Thursday, 26 March 2015

Intu Merry Hill or into merry hell?

The Waterfront at Merry Hill, passing its long term moorings
We are on our way out of the Birmingham canal network. But not before a few final glimpses at its industrial history – and a vision of what has replaced it. Whether that vision is a dream or a nightmare depends on your point of view. And your appetite for shopping.
And the previous day; leaving the friendly Hawne Basin
Anyway after a few days away with family we returned to the ultra-friendly folk at Hawne Basin to collect Harry and retrace our route back through the dreaded Gosty Hill Tunnel to Windmill End. Second time around, the tunnel was no less slow but less worrisome, though we did seem to be hitting a lot of underwater 'stuff' and collecting more round the prop. At Windmill End I had to spend an hour with the boat hook and then head down in the weed hatch untangling plastic, bits of sheet and plastic binder tape from the prop. Unfortunately we also seem to have damaged our newly refurbed rudder: it felt very stiff and heavy which I put down to all the rubbish round the prop. Sadly, no: it was just as stiff once the rubbish was off. Looks like we'll have to find a drydock to get it checked.
An entertaining hour in the weed hatch produced this from round the prop
We took a longer walk around the area while moored at Windmill End: the views from the hilltop (actually the gone-wild remains of a slag heap) are spectacular in all directions. It beggars belief what it must have looked like when the area was a mass of smoking factory chimneys.
Just a portion of the stunning views from the hilltop at Windmill End
We also discovered the former Harris's boatyard at the end of the enchantingly named Bumble Hole Arm. They were probably the last builders of riveted iron boats on the BCN: today the site is an eccentrically arranged mooring wharf.
The former Harris's boatyard there, now an eccentric mooring wharf
From Windmill End the canal winds along the contour towards its junction with the Dudley Tunnel at Parkhead, another link to the main BCN. This predates the Netherton Tunnel but is long, narrow and tight. No powered trips are allowed; only electric tug towed or by the traditional 'legging' method. The line to Parkhead is a mixture of utter nastiness – the offside bank cascading piles of factory litter down into the canal – and surprising rural charm as the canal nudges out into the countryside to round the steep Netherton Hill.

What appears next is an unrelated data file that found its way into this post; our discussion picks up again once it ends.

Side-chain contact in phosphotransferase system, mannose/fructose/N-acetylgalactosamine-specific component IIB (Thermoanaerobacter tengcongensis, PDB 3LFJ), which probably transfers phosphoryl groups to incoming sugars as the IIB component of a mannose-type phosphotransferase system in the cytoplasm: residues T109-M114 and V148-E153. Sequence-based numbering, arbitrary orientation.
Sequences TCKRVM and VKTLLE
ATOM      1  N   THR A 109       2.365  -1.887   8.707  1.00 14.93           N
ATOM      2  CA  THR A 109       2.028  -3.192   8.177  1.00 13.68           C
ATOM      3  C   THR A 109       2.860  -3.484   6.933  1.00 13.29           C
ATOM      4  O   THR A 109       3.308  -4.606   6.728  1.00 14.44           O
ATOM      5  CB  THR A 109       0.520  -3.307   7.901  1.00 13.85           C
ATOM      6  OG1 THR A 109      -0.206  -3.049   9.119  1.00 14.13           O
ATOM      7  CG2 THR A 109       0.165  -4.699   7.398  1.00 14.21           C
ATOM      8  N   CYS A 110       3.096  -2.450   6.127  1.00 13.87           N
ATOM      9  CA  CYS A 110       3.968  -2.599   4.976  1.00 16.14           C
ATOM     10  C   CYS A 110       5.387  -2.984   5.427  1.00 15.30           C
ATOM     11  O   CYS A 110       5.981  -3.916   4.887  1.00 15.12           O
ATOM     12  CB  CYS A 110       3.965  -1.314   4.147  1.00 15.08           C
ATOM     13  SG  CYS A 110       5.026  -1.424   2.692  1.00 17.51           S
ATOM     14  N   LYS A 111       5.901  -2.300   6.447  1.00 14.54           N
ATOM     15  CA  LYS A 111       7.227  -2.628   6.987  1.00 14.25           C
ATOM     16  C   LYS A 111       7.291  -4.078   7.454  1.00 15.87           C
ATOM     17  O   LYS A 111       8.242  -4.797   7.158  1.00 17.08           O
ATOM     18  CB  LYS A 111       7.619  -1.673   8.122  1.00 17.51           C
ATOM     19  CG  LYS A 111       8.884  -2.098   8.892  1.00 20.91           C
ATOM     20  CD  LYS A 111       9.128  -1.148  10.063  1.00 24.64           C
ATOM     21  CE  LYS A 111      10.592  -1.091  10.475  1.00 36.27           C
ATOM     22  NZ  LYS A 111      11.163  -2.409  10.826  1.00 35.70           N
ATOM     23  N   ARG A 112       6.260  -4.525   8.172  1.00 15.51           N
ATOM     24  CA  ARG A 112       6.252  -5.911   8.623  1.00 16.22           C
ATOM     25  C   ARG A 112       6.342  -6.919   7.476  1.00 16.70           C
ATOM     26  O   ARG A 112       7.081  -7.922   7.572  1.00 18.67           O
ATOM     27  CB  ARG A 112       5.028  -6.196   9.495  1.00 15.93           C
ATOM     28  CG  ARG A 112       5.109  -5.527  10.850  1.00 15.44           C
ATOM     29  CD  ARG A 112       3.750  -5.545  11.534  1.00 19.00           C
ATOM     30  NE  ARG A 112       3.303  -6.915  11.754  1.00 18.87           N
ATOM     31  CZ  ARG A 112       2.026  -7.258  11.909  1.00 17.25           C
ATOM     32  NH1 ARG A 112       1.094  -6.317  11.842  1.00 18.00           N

An angler points the way at Parkhead: we went left past the pumphouse into the lock
Parkhead itself is a fine canal scene. Or it would be but for the incessant racket of an adjacent concrete plant. Set around a massive basin there's a fine pumphouse where we turned left to carry on our journey but where a flight of three other locks lead up to the right towards the tunnel.
I can think of a lot worse reasons for giving a bridge its name
Beyond Parkhead there's another mile of mess and muddle, evidence of the area's struggle to find its feet after the closure of so many traditional local industries. Then, finally, just as we are passing the weed engulfed remains of yet another flattened factory, the roofs of the massive Merry Hill Waterfront development loom into sight.
This was built in the late 1980s on the site of the massive Round Oak Steelworks which had closed in 1982 with the loss of over a thousand jobs. With its offices, bars and restaurants in their pattern-book, colourful glass and steel late 20th century style this and the shopping mall over the road were supported by Government Enterprise Zone incentives. Ironically, in the wake of the recession most of the bars and restaurants and plenty of the offices have shut and the area has tinges of decay. It's now a candidate for more Enterprise Zone incentives to resurrect it.
And just a fraction of the sprawling Merry Hill shop megalopolis
Not so the shopping mall - now "intu Merry Hill" which has grown into some chaotically styled shopping monster, each segment seemingly designed by an architect intent on his own 'vision' and regardless of the size or style of what's next door. It's a madhouse but a busy one and, as aggressive monsters do, it has sucked the life out of all the surrounding shopping streets. There simply is no need to go to Brierley Hill or Dudley anymore - just head intu merry hell.

Intu Merry Hill - or into Merry Hell. Depends on your point of view
We had a quiet night, surrounded by the Waterfront's empty bars, and preparing for a busy day of 24 locks which would finally take us away from industry and into the country.


  1. Well done you two for enduring the agonies of the badlands and for writing so well about them. We now don't have to. Best wishes

  2. Thanks for the kind comments but there are worthwhile places you will miss by not giving the BCN a try